(Representative Image) Photograph:( Reuters )
US-based polling company Gallup surveyed 300,000 people in 117 countries to find that half the people who were employed now earn less than they earlier did owing to the pandemic
One in two people globally witnessed a drop in their income due to the ongoing COVID-19 pandemic, new research from Gallup shows. People in low-income countries remained the hardest hit by job losses and cuts to working hours.
US-based polling company Gallup surveyed 300,000 people in 117 countries and found that half the people who were employed now earn less than they earlier did owing to the pandemic. This implies that 1.6 billion working adults across the world witnessed dips in their income.
“Worldwide, these percentages ranged from a high of 76% in Thailand to a low of 10% in Switzerland,” researchers announced in a statement.
Massive income drops were reported in Bolivia, Kenya, Myanmar, Indonesia, Uganda, Honduras and Ecuador where over 70 per cent people claimed that they were now taking home less income than before the pandemic. In the United States, the number stood at 34 per cent.
Women were among the worst hit due to the pandemic, who are generally overrepresented in low paying sectors like food, tourism and retail. A study done by Oxfam, the international charity group said that the pandemic cost women $800 billion in income losses around the world.
In 57 countries including Zimbabwe, the Philippines, India, Kenya, El Salvador, Bangladesh, over 65 per cent people said that they were forced to stop working at one point during the pandemic. The Gallup poll found that over 50 per cent of people had to temporarily stop working. This figure amounts for over 1.7 billion adults worldwide.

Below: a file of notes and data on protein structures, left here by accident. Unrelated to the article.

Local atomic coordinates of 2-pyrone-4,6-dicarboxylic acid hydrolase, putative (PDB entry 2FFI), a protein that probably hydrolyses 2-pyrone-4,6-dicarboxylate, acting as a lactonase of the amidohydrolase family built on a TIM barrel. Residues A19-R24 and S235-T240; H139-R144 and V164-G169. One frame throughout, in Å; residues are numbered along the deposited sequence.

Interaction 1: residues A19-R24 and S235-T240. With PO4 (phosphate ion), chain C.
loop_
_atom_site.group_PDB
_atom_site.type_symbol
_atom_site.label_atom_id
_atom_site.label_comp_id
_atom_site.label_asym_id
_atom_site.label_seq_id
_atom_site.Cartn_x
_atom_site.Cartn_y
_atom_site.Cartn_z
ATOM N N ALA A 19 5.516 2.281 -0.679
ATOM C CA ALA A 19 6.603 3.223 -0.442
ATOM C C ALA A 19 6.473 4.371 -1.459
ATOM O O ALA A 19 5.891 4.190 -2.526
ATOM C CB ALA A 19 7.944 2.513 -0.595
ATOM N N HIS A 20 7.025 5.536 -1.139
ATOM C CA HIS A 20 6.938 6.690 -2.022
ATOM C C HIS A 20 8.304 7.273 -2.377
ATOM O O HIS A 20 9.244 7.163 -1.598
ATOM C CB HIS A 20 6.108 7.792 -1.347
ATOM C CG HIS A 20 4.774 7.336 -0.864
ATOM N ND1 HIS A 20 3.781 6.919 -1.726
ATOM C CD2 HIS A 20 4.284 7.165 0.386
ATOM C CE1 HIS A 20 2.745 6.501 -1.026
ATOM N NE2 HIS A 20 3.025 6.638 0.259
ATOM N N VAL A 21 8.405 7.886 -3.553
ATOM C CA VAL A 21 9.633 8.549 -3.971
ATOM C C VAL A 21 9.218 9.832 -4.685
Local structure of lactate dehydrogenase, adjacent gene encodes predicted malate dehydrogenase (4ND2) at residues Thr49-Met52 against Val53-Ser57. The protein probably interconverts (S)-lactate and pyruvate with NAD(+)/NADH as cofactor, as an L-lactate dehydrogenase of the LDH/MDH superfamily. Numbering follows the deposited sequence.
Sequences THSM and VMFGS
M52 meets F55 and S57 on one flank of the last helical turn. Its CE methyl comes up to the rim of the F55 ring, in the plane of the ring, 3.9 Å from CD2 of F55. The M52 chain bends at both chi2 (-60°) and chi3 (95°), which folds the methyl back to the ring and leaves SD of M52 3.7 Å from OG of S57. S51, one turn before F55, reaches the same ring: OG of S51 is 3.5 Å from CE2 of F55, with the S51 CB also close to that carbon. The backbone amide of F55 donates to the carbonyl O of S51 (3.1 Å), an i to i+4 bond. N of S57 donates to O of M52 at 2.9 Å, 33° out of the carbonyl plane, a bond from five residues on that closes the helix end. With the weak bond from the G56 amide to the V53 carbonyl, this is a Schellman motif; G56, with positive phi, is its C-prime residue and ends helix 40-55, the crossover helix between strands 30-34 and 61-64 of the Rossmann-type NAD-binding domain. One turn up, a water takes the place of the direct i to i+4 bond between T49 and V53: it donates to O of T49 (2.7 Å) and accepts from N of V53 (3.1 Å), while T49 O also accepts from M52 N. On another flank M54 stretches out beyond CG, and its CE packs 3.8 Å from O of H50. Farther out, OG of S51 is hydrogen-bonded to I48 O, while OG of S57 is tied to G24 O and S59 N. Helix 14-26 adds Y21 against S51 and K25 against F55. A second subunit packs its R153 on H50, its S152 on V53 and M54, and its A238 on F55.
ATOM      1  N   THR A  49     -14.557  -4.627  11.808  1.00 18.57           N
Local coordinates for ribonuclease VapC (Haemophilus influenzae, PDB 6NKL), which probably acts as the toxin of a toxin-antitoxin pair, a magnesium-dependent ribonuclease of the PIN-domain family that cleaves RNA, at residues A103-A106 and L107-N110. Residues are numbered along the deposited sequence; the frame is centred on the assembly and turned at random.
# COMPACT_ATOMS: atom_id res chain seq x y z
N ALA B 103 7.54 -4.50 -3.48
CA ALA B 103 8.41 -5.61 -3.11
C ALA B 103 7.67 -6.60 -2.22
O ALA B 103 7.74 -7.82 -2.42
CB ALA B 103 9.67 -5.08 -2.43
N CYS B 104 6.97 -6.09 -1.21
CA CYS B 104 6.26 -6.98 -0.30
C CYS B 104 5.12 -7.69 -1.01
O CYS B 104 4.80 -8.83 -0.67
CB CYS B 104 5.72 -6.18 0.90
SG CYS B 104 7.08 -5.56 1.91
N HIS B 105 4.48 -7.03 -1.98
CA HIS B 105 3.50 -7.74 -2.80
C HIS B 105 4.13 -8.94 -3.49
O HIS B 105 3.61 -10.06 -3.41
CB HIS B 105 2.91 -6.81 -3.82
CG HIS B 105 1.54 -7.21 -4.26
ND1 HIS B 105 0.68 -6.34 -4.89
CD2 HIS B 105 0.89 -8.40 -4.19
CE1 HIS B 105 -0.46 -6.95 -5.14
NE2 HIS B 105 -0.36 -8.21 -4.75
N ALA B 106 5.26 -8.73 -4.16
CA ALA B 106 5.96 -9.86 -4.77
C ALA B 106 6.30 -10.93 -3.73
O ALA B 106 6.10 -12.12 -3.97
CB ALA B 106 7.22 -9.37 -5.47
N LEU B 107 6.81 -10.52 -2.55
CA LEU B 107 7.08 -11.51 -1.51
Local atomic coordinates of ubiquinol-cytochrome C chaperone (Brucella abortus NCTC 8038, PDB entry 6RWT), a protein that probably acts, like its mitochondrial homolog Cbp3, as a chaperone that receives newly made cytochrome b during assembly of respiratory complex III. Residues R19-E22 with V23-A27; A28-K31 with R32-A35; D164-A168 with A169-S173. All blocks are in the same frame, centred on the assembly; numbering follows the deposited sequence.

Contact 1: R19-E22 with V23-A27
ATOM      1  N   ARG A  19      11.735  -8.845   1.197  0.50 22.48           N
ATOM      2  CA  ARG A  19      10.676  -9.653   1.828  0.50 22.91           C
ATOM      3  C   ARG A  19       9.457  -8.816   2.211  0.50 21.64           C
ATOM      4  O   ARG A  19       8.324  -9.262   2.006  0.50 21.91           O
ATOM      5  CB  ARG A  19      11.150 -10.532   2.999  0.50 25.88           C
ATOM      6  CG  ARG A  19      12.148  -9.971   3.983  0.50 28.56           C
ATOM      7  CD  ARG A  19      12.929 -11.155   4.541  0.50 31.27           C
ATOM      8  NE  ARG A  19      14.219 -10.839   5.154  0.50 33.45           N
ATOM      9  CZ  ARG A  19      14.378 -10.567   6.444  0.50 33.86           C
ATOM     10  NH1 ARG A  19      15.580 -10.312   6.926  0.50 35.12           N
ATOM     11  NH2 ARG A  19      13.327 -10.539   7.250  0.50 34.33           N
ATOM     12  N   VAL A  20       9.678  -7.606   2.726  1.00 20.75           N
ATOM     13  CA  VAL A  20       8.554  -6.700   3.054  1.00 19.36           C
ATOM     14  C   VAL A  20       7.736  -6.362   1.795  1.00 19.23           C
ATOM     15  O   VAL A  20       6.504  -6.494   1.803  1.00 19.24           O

Countries that reported the least change among people who were already working were mostly develop high-income nations like Austria, Switzerland and Germany. Less than one out of 10 people in these countries said that they had to temporarily stop working due to the pandemic. In the US, 39 per cent people had to stop working due to the pandemic.
According to the poll, one in three people across the world lost their job due to the pandemic implying over one billion people globally were left unemployed due to the pandemic.
But this figure varies from country to country. Lower income countries like the Philippines, Kenya and Zimbabwe reported that 60 per cent people their jobs while 13 per cent people in the United States reported the same. In Switzerland, the number remained as low as 3 per cent.
(With inputs from agencies)